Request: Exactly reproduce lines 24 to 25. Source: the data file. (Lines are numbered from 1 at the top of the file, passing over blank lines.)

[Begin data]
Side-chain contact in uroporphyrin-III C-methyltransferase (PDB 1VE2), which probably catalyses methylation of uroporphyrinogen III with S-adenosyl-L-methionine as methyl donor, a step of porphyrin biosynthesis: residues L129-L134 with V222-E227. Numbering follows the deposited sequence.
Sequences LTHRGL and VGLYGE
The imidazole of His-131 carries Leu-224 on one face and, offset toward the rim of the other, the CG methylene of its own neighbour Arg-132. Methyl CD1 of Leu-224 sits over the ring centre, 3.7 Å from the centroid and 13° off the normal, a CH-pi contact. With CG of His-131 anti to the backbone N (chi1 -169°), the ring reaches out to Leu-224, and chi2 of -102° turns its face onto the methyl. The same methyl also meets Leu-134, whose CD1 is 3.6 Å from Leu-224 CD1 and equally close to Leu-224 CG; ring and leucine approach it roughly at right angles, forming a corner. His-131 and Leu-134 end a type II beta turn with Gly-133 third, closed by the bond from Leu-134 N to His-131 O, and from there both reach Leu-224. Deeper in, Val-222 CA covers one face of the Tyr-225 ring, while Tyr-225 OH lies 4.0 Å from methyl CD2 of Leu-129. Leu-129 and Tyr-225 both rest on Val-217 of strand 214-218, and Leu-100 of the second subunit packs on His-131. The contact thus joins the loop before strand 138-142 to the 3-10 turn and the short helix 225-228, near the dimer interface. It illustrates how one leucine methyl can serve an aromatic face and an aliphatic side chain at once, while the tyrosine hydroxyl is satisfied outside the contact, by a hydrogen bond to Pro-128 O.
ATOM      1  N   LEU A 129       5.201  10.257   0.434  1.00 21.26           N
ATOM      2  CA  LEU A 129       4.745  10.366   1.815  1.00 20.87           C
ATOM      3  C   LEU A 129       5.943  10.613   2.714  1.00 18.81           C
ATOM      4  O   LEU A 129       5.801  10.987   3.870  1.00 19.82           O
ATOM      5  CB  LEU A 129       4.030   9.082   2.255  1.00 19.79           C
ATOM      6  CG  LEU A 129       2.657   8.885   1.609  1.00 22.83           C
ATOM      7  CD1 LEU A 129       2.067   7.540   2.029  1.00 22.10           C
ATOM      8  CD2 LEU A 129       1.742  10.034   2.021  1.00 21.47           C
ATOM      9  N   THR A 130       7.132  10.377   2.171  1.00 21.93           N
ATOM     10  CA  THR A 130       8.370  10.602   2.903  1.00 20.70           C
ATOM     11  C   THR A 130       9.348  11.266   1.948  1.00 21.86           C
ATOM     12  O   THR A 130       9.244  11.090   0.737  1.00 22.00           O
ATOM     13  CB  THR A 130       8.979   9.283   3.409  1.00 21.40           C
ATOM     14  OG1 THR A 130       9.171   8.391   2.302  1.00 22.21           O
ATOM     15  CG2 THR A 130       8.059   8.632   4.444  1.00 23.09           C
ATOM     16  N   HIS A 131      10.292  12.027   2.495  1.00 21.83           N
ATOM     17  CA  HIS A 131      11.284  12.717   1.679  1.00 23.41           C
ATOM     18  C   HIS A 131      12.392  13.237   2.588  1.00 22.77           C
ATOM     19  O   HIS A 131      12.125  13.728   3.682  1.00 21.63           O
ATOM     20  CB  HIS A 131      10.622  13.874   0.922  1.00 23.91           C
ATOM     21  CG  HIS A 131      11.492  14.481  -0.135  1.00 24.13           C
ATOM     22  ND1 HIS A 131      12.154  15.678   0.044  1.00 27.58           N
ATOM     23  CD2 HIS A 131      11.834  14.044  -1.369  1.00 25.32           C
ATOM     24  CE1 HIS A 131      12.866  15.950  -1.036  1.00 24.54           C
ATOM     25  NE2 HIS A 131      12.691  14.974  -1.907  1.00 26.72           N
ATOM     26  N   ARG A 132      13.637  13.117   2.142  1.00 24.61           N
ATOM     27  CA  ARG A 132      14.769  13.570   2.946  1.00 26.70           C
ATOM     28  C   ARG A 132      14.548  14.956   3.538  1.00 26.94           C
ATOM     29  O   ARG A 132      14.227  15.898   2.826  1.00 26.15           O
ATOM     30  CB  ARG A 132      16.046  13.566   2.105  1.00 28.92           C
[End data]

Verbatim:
ATOM     21  CG  HIS A 131      11.492  14.481  -0.135  1.00 24.13           C
ATOM     22  ND1 HIS A 131      12.154  15.678   0.044  1.00 27.58           N